Income equality and social solidarity. One of the first impressions a car-lover gets in Denmark is the striking lack of fancy cars. The Danes are firm believers of the values of social solidarity and one of the tools that they use is the compressed wage system that leads to U. S. Senator Bernie Sanders’s, assessment according to which while it is difficult to become very rich in Denmark no one is allowed to be poor. Valuing income equality is so deeply rooted in the Danish culture that most national surveys dealing with social strata do not divide the population into different income groups; instead, the population is categorized into five social layers, according to level of education and occupation. Of course the situation has not always been so bright as it is today when Denmark is often portrayed as a country that has successfully combined economic performance with social justice scoring one of the lowest Gini coefficients at 24.8 per cent, compared with 37.8 per cent in the United States or 27.5 in Hungary; but the study of Economic Policy Research Unit shed light on the long-run history of income equality in Denmark so I will not go into details here.


Egalitarian society. Where income equality and social solidarity peaks is the formation of a deeply egalitarian society. Despite the fact that Denmark is a constitutional monarchy (and it is the oldest one!), it is very different from other monarchies. The royal family’s wealth does not rank in the top 15 out of the less than 50 monarchies around the world and members of the royal family often bike to drop off their children at a public day-care center. Also as Pennlive reports, Prime Minister Helle Thorning-Schmidt was often seen shovelling snow outside her home in Copenhagen. Surprisingly – or only surprisingly for a non-Dane – these are not just ‘acts to satisfy an image’, the Danes are deeply modest and believe in equality which might have a strong connection to their general happiness.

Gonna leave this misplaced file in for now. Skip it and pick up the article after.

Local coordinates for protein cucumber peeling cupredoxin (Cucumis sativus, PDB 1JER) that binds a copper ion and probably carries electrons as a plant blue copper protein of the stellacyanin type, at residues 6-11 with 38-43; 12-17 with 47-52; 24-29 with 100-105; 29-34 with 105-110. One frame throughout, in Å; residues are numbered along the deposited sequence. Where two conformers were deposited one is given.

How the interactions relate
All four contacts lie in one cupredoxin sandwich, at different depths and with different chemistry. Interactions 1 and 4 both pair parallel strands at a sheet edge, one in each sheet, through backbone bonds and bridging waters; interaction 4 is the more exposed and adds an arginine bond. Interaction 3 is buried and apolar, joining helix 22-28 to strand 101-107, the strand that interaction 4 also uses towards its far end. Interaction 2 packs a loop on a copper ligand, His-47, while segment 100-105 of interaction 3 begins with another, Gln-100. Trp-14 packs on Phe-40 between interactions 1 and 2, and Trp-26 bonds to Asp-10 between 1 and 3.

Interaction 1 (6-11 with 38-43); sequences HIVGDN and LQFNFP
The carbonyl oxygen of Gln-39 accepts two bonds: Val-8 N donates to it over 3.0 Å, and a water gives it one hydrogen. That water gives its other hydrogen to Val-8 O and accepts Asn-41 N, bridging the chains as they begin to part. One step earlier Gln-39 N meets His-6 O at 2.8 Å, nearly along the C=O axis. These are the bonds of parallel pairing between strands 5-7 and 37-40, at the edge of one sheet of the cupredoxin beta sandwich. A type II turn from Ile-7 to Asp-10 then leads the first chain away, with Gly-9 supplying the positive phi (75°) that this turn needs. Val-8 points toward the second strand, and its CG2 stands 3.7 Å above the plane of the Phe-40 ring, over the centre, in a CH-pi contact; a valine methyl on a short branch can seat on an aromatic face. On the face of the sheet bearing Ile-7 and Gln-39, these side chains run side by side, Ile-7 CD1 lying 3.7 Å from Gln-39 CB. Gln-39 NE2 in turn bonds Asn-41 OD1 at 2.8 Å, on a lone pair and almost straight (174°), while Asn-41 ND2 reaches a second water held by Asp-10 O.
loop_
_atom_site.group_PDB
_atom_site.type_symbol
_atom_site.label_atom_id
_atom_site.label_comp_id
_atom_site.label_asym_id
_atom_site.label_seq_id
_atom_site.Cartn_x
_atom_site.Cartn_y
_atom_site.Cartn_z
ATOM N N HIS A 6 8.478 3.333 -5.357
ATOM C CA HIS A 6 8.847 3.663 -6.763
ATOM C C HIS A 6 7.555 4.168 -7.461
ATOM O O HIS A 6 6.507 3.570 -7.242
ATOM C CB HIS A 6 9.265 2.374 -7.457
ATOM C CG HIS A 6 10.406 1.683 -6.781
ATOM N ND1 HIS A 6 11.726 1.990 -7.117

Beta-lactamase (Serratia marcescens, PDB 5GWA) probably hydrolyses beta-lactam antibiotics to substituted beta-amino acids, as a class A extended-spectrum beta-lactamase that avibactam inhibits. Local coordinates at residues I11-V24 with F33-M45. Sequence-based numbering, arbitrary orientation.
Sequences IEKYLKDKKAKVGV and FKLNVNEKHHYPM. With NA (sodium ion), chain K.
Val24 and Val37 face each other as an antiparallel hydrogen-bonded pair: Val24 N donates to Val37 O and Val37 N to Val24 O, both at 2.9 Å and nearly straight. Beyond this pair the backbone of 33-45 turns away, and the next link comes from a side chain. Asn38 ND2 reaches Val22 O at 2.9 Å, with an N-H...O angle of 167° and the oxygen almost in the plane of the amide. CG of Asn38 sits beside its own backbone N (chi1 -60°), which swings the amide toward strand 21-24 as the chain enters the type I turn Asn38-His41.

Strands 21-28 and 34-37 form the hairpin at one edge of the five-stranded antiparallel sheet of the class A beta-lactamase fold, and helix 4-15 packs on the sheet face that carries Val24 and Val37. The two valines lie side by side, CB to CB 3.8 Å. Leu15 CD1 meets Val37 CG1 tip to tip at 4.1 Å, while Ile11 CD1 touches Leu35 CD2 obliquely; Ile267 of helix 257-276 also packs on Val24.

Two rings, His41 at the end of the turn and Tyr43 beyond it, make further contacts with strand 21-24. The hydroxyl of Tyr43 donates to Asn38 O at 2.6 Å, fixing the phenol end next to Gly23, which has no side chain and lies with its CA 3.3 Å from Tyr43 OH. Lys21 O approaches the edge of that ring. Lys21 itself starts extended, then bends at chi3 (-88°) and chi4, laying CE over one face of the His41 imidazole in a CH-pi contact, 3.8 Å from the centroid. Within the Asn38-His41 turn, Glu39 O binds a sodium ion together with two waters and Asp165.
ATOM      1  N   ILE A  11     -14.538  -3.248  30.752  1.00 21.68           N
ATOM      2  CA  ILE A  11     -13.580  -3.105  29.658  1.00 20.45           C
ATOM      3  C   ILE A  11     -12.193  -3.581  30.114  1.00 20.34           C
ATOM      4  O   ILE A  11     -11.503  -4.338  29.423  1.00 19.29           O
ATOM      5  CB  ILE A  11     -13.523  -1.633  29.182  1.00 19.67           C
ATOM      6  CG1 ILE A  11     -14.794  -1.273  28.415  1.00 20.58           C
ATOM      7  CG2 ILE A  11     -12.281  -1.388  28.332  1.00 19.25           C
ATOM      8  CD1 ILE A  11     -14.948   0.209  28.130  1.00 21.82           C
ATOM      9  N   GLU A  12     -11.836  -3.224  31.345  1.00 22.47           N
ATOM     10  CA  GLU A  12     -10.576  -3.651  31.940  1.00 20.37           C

Attitudes towards taxes. In several  the majorities of countries one thing can be surely considered an unhappy event for most of the people: when it comes to paying taxes. Not so in Denmark, which boasts some of the world’s highest taxes, 66% of people still think that their tax rate is appropriate and more than one in ten think they do not pay enough. This happens when there is a 57% of total income tax and a 25% VAT tax. An American journalist living in Denmark, Sharmi Alberchtsen’s remark is telling about the different attitudes towards taxes: ‘Many Danes seem satisfied that they are getting their money’s worth – that is, they enjoy tangible benefits of the taxes they pay in terms of universal health care, tuition-free education through the university level, and employment benefits and security. The only way I would feel that I have received proper compensation for more than 10 years of Danish taxation is if I had 5 children who were all planning on going to medical school.’ What do the Danes? Jokingly and jovially diagnose that they work 3,5 days for the government and the remaining 1,5 for themselves…

So Denmark is and will remain The Perfect Place To Live? That’s not what I intended to say, and there are indeed some concerns about the sustainability of the present system or about the worrying phenomenon on high suicidal rate and anti-depression pill consumption. However, I do think that the Danish happiness has a lot to do with social solidarity and paying more attention to equality and fairness. I also believe that there are several parts of the system that could be implemented to other societies as well such as combining economic equality and opportunity with an open door policy for business. Maybe it is worth a shot?

Benczi Linda

The author of the blogpost is Linda Benczi currently studying at the University of Southern Denmark for a Masters degree in Comparative Public Policy and Welfare Studies. She is also a student at Mathias Corvinus Collegium specializing in International Relations.